ERIC Number: ED054726
Record Type: RIE
Publication Date: 1971-Jun-3
Reference Count: 0
Was Peirce an "Educational" Philosopher?
McCarthy, Joseph M.
Charles Sanders Peirce, the progenitor of an entire school of philosophy, profoundly influenced our educational system, yet was curiously silent on educational questions. This paper discusses his early upbringing and schooling, and his involvement in education as a lecturer and professor. The major focus is on Peirce's written thoughts on education, which were sparse. The longest of these was in the form of a letter to Daniel Coit Gilman, written January 13, 1878. It expresses Peirce's thoughts on the organization and administration of an academic department, as well as his conviction that in the teaching of science "the professor's object ought to be to let his pupil as much into the interior of scientific thinking as possible, and for that purpose he should make his lecture experiments resemble real ones as much as possible." He felt that students who intended to be physicists should be in a laboratory situation from about age 9 to 12 and then return at 18 or 20. Peirce also wrote on mathematical logic and its relation to education, and on the nature of the university. He also gave consideration to teaching mathematics. His thoughts on education were systematic and evolved in the light of his "pragmatic" principles. (AF)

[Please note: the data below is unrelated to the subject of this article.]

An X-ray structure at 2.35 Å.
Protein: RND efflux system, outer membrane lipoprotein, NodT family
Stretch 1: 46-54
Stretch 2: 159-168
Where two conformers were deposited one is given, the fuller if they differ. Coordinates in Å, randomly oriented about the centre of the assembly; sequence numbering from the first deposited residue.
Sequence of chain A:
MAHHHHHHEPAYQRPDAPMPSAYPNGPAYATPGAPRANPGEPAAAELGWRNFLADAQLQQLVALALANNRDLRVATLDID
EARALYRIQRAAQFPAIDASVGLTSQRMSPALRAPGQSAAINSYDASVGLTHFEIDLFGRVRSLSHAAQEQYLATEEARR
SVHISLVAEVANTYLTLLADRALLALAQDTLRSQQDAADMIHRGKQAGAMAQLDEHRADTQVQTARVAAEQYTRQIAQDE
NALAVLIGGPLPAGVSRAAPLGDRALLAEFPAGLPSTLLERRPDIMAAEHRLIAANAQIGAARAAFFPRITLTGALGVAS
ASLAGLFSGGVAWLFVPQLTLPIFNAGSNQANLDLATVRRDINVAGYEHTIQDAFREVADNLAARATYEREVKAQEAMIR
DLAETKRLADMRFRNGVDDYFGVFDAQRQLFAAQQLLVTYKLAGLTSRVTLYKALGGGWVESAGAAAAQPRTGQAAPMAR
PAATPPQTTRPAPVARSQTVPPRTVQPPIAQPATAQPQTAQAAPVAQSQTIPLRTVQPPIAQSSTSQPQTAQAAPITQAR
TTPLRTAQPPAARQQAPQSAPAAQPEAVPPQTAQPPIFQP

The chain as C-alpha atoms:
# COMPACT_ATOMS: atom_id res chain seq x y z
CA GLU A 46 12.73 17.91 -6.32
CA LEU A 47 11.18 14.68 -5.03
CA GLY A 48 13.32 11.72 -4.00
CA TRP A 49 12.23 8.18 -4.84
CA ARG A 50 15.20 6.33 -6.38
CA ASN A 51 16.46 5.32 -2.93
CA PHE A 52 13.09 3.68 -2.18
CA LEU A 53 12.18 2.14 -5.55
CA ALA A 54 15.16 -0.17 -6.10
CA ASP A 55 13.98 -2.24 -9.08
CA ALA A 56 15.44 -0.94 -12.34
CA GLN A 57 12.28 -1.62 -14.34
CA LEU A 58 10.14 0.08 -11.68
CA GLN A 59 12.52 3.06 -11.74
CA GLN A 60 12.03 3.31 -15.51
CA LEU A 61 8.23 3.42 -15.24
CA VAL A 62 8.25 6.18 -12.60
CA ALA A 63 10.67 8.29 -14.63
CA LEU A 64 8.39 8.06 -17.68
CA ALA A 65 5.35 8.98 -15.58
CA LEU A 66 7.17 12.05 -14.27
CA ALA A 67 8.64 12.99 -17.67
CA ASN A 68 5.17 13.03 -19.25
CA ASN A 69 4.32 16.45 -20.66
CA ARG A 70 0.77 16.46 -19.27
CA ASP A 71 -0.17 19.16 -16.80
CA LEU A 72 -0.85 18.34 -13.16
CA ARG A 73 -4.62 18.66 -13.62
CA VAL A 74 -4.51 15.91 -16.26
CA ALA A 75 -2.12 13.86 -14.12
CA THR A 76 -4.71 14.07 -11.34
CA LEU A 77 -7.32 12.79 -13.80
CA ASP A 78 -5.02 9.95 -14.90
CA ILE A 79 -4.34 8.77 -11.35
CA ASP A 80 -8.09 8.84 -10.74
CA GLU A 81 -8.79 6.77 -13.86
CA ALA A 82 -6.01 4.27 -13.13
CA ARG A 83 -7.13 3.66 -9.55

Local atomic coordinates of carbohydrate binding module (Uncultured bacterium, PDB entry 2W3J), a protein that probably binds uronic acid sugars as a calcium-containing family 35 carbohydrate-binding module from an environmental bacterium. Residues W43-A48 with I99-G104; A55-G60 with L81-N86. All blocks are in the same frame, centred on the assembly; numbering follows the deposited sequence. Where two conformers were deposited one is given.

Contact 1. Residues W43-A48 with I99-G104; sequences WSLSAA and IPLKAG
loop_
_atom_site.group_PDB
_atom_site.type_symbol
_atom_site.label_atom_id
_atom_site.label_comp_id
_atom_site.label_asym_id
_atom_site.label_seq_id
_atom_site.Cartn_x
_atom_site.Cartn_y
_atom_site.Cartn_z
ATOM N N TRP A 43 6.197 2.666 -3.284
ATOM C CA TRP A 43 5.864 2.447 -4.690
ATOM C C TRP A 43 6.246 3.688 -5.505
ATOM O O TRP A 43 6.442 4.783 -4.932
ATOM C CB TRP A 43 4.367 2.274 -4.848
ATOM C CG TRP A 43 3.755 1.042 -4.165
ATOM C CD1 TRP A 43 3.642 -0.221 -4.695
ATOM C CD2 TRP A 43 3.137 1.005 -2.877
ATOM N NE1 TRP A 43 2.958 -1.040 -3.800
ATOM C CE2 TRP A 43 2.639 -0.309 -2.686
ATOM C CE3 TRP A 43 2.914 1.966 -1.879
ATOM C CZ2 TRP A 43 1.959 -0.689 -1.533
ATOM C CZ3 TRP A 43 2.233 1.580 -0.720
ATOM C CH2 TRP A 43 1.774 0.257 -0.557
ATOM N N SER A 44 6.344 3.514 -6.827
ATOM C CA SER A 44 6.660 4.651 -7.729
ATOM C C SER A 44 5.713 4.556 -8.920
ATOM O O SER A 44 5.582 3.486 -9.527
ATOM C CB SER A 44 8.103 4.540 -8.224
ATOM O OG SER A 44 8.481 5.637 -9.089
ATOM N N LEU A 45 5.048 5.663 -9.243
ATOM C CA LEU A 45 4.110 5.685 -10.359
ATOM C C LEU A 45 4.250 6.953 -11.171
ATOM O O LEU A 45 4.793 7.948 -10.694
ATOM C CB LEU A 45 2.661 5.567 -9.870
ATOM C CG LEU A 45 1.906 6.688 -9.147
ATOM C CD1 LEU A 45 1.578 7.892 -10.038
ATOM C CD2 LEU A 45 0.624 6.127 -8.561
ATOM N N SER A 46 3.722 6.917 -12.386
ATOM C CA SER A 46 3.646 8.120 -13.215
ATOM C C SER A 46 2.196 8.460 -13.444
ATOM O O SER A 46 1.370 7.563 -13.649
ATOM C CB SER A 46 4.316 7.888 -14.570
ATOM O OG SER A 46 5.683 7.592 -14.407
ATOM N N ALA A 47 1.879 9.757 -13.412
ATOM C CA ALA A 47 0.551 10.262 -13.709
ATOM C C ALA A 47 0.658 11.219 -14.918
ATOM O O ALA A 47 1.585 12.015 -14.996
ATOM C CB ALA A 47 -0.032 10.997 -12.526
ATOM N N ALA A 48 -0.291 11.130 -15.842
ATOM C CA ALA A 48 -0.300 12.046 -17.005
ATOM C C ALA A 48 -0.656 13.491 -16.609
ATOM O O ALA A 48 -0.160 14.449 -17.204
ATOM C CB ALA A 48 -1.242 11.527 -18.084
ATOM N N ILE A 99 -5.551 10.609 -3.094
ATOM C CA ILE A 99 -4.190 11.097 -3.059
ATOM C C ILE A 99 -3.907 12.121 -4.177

Publication Type: N/A
Education Level: N/A
Authoring Institution: N/A
Identifiers: Peirce (Charles S)
Note: Paper presented at the annual meeting of the New England Educational Research Organization, June 3, 1971